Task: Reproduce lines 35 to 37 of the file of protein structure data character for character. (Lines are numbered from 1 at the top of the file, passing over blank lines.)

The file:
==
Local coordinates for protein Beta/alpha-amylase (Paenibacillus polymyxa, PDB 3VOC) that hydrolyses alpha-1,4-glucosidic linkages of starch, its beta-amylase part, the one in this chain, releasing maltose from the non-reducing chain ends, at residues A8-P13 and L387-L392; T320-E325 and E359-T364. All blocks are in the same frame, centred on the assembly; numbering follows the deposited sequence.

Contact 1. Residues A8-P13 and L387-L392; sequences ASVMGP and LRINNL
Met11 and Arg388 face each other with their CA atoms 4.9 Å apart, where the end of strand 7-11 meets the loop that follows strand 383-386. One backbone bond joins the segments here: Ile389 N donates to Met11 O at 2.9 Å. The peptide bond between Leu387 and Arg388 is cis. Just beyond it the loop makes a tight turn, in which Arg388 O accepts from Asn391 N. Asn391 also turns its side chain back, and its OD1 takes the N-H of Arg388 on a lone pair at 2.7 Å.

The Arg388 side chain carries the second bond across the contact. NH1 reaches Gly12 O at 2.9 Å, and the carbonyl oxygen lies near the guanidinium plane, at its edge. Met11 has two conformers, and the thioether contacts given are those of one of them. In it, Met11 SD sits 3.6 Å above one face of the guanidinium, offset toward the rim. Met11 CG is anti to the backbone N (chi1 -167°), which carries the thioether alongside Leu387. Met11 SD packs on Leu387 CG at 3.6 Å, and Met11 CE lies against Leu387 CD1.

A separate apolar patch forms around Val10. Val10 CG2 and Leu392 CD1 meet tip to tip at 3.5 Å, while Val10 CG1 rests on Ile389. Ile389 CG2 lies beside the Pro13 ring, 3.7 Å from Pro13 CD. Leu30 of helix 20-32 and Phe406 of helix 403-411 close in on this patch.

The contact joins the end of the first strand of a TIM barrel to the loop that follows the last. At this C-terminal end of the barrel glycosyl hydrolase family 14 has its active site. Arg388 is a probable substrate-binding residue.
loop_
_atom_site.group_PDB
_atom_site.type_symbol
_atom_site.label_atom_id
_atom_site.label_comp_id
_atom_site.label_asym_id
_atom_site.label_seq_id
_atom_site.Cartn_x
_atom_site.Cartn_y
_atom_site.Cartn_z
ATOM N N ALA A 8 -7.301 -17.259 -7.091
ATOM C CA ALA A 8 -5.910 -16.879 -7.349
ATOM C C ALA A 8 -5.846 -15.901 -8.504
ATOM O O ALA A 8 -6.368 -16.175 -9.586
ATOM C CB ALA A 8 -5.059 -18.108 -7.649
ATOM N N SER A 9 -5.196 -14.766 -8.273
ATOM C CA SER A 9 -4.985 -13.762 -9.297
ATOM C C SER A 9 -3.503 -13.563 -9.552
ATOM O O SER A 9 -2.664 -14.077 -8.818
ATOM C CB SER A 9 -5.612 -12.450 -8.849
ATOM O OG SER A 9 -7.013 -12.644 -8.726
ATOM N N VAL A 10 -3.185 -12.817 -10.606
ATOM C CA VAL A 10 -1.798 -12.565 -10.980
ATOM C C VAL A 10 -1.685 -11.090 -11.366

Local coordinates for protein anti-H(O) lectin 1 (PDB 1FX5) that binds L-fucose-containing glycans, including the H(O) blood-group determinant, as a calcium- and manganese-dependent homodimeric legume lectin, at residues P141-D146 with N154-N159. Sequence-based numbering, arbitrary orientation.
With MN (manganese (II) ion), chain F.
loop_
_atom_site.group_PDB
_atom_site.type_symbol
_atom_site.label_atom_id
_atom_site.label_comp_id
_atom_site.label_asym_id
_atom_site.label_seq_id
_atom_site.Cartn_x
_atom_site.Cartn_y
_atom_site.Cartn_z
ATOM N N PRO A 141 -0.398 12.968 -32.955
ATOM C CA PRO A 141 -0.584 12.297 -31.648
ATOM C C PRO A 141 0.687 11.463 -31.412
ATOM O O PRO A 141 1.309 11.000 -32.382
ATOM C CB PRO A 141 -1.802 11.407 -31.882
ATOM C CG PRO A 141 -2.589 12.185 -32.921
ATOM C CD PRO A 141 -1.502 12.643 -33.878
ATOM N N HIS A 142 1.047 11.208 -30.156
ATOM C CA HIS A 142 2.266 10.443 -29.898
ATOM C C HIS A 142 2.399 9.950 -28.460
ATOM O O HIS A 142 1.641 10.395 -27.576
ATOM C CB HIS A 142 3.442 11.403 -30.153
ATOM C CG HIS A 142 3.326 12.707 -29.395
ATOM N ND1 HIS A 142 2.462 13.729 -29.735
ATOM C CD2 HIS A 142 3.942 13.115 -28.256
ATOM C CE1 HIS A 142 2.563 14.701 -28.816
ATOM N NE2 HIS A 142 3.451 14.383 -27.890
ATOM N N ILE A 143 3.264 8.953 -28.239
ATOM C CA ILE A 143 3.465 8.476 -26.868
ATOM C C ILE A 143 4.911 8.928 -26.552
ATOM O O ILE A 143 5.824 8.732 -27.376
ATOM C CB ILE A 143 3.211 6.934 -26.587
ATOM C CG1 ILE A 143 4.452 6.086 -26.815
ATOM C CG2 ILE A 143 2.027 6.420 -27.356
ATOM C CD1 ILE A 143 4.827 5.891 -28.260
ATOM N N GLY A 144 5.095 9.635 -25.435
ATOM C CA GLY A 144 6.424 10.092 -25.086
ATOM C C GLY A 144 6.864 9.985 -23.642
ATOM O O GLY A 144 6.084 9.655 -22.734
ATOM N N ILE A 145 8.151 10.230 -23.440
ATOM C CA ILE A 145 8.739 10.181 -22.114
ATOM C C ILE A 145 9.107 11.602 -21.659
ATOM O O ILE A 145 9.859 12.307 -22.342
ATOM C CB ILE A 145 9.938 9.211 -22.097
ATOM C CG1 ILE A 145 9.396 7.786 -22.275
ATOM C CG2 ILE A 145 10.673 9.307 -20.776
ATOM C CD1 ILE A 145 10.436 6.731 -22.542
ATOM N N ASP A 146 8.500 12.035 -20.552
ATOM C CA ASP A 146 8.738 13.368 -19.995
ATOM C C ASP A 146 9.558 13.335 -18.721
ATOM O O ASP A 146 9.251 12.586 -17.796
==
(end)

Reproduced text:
_atom_site.type_symbol
_atom_site.label_atom_id
_atom_site.label_comp_id